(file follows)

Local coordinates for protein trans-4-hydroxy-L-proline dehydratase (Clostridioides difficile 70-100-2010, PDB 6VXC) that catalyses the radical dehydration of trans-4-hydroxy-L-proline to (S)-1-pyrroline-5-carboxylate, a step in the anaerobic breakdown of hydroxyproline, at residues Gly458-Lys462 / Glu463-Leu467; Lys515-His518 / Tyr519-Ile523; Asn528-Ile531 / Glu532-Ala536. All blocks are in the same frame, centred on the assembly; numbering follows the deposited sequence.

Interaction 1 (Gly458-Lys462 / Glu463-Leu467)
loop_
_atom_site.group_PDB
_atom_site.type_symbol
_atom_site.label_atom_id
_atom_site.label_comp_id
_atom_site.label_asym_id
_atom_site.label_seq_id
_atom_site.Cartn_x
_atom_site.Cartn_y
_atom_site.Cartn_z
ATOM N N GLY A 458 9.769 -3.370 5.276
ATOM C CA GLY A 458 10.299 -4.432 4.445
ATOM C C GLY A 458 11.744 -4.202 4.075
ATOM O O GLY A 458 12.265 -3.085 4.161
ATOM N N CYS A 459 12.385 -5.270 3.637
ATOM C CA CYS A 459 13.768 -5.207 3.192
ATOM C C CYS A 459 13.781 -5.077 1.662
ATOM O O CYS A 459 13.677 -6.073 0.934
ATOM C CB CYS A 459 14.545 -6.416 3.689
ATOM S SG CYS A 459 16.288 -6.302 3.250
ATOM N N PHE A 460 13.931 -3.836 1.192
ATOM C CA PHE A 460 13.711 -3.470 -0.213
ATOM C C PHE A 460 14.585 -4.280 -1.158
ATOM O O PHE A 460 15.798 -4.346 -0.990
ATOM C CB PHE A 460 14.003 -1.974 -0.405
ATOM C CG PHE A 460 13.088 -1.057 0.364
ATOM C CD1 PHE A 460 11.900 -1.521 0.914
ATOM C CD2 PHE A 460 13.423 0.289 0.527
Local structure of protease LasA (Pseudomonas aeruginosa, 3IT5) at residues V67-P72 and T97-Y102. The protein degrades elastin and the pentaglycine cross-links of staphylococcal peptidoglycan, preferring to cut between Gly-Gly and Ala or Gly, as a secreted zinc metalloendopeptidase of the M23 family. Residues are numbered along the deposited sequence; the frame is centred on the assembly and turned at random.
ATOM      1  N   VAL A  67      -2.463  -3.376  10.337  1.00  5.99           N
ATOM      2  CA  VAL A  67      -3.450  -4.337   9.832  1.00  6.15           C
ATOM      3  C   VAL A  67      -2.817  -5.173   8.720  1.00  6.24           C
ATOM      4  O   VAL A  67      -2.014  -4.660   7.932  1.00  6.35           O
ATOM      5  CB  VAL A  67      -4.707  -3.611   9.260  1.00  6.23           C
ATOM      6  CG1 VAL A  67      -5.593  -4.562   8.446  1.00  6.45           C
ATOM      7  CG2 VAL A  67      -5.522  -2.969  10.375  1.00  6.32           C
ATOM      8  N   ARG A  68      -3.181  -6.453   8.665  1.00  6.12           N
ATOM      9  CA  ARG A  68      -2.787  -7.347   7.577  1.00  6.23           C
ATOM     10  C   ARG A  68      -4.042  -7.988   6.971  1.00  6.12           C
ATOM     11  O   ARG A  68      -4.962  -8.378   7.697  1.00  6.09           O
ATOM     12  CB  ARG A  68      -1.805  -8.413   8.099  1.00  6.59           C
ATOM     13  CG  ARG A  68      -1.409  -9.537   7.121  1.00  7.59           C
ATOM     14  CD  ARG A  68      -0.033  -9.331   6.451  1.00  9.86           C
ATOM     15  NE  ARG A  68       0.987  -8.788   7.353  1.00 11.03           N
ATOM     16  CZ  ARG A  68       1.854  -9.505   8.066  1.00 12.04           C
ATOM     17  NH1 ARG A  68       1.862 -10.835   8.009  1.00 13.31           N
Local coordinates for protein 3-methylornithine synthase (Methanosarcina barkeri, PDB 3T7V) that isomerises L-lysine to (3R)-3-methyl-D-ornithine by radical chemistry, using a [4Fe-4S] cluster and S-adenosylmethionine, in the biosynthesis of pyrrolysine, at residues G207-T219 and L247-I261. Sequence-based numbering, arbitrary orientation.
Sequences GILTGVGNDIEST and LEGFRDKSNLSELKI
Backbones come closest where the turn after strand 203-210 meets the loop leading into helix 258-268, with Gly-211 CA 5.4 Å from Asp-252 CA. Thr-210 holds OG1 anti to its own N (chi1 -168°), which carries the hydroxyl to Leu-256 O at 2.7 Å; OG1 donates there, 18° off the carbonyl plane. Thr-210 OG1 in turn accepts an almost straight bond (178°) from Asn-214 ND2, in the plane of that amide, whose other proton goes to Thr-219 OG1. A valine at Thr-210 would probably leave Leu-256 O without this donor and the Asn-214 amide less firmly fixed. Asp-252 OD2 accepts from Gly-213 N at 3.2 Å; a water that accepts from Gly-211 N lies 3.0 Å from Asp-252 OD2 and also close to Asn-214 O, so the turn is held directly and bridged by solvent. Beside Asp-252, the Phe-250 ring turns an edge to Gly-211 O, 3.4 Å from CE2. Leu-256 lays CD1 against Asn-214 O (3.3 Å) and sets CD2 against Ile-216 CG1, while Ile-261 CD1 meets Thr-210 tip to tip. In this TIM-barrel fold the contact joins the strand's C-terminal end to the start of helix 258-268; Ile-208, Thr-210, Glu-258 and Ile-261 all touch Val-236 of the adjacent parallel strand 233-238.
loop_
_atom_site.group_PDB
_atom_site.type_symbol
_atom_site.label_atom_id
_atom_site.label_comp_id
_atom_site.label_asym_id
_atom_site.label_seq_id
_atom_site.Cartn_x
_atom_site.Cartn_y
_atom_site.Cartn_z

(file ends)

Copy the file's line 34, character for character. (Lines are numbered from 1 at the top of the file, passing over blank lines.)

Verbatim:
ATOM      3  C   VAL A  67      -2.817  -5.173   8.720  1.00  6.24           C